All these arguments mean something for what happens when this thing reaches bitter end. Here’s what it could mean for a few key issues:

Education

Republicans and Democrats roundly agree that education needs to be better funded in the coming years, but they just need to decide on the magic number. Lucky for many education advocates, the Senate education committee (chaired by a Republican) has already passed a funding formula that would send more money to schools with higher poverty concentrations. But what happens with the rest of the budget might dictate whether or not that formula is used this fall.

Here in Philly, city officials aren’t banking on the state doing anything. Last week, City Council passed school funding bills that increases a number of different taxes in order to send an extra $70 million to the school district so public schools can open their doors this fall.

Liquor

If privatization passes, the state stores will be sold off and it will (slowly) become easier for you to buy booze and wine in this state. If Democrats and Republicans compromise on a modernization bill, they’ll attempt to piecemeal through some bills that keep state stores open for longer hours and allow for direct wine shipment.

Shale tax

A few months back, it seemed like the majority of Harrisburg was cool with levying a tax on the natural gas drilling companies. Wolf wants a 5 percent severance tax to fund schools, and some Republicans had even proposed a 3.5 percent tax. No one agrees anymore, and it doesn’t seem like Republicans in either chamber are interested in the tax on the drilling companies. The GOP says they’re not willing to talk about more revenue until the state figures out how to fund a massive deficit in the pension budget.

Marijuana

Medical marijuana in Pennsylvania is kind of related to the budget, in that talks are happening right around budget time to actually do something about getting a medical marijuana bill passed. The Senate passed a bill that would legalize medical marijuana for certain diseases (for the second year in a row) and sent it to the House, where it was essentially DOA when it was assigned to the Health Committee. There, Rep. Matt Baker and chairman of the committee has refused to move the bill forward.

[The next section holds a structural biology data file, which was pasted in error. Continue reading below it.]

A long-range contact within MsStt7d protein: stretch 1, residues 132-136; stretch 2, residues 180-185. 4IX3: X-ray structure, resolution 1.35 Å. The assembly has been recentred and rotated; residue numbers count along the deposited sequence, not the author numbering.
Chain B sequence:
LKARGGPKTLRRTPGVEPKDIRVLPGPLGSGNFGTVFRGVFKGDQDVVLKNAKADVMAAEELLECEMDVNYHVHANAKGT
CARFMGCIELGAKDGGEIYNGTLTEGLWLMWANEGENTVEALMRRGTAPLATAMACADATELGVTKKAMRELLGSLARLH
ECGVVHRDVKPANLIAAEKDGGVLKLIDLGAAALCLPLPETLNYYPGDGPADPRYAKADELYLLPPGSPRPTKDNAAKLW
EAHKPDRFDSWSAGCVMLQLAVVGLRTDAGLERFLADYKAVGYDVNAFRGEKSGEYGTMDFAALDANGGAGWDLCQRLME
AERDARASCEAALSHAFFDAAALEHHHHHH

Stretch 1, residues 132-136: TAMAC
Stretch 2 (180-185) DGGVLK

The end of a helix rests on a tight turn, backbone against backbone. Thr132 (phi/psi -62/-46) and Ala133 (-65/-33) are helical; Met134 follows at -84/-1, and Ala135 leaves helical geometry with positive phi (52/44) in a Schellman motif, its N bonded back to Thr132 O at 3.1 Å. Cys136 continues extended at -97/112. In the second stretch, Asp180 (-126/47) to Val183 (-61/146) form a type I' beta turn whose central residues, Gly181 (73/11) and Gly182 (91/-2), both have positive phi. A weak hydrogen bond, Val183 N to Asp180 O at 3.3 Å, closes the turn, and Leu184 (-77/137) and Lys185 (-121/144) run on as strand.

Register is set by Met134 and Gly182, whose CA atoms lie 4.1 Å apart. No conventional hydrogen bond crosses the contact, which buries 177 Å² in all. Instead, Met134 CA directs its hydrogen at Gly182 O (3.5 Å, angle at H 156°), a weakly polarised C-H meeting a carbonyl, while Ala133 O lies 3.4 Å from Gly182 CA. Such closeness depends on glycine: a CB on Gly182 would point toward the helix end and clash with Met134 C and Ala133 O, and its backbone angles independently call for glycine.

Rep. Nick Miccarelli, one of Baker’s fellow Republicans, filed what’s called a discharge resolution, which would move the bill out of committee. These don’t always work, but if it would, medical marijuana has one last shot to be passed before the end of this session. Micek said it may well not work this time.

“You have another Republican who is trying to move this along,” he said. “There seems to be fairly decent agreement that this is something worth doing.” He added that lawmakers want to have another vetting of the bill over the summer months.

In the end, it’s tough to say what will happen with the budget in full. The emerging consensus in Harrisburg is that Republicans will pass a number of bills through on party line votes that will be sent to Wolf’s office, and he can make one of three choices with the bill that he will probably hate:

1. He can veto it in its entirety.

2. He can blue line some portion of the budget and bring lawmakers back to negotiate.

3. “Out of sheer perversity,” Micek said, he could sign the budget and then veto either one, or both of, the pension or liquor reform bills. Then he’d probably spend the rest of the summer traveling and telling the public all about how Republicans ruined everything.

When will all this exciting drama happen? Who knows. Republicans will probably try to pass *something* through before midnight on June 30. But even if it takes longer than that, it probably won’t mean a whole lot if it takes an extra week or two. But if budget talks drag long into the summer, we could see anything from furloughs (state employees given unpaid time off) to problems with getting money to schools that start up in September.